OPM and a House committee have focused attention to the issue of “surprise” medical bills, which have emerged as a growing concern regarding health insurance.
In its recent letter to insurance providers outlining terms for the 2021 FEHB plan year, the OPM said that “a lack of transparency regarding a provider’s contracting status with an FEHB carrier (in-network, out-of-network, etc.) can often lead to unexpected costs for enrollees.”
“Surprise billing commonly occurs in emergent and urgent clinical settings when members don’t have the opportunity to search for and select their provider. It can also occur when members are unaware of ancillary providers involved in their care (e.g., radiologists, anesthesiologists, pathologists, assistant surgeons), or are unaware that these providers are not in their plan’s network when seeking care at an in-network treating facility. This information is generally not shown in association with the treating hospital or facility in online provider directories, which is usually the primary place where members seek this type of care information,” it said.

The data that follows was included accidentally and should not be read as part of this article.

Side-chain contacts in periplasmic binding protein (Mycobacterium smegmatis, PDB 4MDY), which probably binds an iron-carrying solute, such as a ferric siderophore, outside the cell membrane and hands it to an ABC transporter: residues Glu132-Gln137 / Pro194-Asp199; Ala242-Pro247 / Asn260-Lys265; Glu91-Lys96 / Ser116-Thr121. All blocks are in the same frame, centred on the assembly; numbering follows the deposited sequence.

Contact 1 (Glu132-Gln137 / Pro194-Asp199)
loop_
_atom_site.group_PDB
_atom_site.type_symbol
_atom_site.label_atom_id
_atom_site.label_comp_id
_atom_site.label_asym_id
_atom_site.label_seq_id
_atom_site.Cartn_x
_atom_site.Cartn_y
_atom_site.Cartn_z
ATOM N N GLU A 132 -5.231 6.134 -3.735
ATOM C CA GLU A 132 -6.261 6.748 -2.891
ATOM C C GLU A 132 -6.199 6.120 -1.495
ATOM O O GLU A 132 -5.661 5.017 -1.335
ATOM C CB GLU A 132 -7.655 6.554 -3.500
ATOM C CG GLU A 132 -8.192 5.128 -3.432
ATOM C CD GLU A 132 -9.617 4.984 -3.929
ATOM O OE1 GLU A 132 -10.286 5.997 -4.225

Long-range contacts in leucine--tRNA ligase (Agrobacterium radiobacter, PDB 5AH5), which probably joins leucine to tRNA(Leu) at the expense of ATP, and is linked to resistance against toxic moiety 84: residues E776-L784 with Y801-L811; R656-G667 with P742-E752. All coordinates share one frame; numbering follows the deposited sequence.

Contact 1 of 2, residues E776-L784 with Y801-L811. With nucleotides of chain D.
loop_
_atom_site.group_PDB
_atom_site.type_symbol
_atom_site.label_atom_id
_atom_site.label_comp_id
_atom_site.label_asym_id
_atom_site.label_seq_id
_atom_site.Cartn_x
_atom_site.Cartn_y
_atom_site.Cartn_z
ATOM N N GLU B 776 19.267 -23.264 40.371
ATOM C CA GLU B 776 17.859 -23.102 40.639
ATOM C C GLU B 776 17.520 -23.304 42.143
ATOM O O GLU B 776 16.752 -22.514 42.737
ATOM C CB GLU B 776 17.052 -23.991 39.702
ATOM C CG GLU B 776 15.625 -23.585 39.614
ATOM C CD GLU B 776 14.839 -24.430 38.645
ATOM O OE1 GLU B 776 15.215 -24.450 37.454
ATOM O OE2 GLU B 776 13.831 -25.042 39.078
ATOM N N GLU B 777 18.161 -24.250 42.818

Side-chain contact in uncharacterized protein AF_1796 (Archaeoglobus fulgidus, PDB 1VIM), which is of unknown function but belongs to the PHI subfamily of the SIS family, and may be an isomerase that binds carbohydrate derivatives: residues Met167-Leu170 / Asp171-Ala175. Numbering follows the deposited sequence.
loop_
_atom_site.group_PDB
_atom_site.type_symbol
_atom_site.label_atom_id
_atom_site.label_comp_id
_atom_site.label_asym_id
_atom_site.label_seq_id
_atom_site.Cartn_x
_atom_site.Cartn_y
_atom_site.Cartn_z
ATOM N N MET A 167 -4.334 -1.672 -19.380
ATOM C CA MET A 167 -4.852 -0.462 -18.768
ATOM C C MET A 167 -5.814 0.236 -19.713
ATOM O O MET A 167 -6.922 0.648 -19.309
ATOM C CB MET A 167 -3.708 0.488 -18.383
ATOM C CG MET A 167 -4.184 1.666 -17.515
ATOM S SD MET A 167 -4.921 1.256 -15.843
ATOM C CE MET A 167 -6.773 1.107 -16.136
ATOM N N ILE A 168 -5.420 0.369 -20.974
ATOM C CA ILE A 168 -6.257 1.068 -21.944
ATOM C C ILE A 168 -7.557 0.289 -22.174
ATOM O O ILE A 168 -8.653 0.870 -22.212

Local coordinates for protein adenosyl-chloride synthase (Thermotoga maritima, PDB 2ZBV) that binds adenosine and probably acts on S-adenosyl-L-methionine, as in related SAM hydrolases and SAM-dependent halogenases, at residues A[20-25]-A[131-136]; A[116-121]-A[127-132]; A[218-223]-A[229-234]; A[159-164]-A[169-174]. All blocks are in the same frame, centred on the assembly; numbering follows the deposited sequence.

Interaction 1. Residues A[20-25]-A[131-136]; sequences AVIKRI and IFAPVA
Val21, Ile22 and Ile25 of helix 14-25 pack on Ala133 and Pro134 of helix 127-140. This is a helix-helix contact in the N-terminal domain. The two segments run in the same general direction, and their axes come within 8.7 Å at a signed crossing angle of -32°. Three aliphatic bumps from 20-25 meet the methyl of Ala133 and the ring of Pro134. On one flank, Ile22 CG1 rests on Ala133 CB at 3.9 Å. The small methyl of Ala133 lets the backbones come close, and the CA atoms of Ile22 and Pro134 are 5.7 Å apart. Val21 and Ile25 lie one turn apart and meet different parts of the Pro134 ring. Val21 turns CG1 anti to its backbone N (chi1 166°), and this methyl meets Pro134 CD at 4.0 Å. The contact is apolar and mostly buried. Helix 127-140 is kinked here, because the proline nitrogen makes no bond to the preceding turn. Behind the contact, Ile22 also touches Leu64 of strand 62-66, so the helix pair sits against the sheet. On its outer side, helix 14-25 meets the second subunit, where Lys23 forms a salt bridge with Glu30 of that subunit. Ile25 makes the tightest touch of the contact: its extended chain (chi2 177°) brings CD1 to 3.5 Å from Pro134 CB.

A report last year from the Kaiser Family Foundation – not affiliated with the Kaiser medical provider – said that in a survey, surprise medical billing was the number one concern about health-care costs, with two thirds saying they are very or somewhat concerned about it.
Thirty-nine percent of respondents had received an unexpected medical bill in the past 12 months; in 13 percent of those cases the bill was for $2,000 or more.
“We are continuing to look for ways to address surprise billing for FEHB enrollees in the future,” OPM said, such as a requirement that carriers “make it easy for a member to identify in-network and out-of-network services at any given hospital or treating facility contracting with the member’s plan.”
Meantime, the House Education and Labor Committee has approved a bill (HR-5800) that would apply to the FEHB as well as to other group health insurance plans.
The bill would limit cost-sharing to the in-network rate; prohibit out-of-network providers from sending balance bills that exceed the in-network rate; and require that any costs for out-of-network care that would have otherwise resulted in a surprise bill be counted toward the in-network deductible or out-of-pocket maximum.
It further would provide for independent outside reviews of disputed charges and require health insurers to provide fuller information regarding potential costs including in-network and out-of-network deductibles and out-of-pocket limitations.
The measure has bipartisan support and could be brought to House floor voting soon.